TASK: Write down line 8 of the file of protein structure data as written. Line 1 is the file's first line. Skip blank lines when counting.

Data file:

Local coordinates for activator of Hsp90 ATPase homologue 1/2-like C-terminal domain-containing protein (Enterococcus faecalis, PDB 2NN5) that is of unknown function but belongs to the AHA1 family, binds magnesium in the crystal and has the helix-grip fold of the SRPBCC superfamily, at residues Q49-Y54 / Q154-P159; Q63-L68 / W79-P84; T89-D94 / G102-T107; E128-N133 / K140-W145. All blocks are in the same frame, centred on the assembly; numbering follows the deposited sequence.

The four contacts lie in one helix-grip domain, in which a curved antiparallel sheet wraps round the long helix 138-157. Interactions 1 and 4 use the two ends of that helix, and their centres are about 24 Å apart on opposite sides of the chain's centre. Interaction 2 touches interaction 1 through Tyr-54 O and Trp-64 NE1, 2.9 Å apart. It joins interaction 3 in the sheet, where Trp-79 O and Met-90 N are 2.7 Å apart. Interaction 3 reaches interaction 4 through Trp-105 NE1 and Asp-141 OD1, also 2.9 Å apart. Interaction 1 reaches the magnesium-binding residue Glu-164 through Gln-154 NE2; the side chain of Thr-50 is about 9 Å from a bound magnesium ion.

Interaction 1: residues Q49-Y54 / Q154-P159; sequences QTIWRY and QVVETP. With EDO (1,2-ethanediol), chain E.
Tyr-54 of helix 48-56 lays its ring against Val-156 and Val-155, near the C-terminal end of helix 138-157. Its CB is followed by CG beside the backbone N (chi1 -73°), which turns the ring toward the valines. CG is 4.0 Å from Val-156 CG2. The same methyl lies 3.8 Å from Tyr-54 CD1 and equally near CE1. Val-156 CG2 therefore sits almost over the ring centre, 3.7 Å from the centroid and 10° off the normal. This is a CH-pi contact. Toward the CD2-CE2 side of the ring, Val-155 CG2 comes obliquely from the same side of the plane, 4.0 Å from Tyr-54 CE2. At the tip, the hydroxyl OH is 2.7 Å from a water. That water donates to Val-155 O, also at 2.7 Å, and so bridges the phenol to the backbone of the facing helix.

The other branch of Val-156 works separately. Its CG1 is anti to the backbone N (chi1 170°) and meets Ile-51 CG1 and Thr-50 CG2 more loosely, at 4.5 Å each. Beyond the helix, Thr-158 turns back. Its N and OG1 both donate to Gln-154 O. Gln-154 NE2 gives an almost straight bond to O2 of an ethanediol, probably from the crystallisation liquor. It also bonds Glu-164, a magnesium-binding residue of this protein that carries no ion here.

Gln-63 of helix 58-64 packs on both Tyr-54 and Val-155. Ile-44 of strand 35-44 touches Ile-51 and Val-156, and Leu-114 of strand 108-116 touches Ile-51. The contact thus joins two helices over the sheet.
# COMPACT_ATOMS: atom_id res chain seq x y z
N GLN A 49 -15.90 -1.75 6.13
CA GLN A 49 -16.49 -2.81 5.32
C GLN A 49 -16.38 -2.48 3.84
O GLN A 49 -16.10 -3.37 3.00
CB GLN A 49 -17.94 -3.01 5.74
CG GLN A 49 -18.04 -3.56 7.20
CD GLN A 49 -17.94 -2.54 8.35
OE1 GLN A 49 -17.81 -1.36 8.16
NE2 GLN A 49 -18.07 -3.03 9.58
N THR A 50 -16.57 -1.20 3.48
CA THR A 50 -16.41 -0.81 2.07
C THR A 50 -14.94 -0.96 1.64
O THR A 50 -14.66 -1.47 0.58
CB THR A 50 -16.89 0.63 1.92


N GLN A 49 -15.90 -1.75 6.13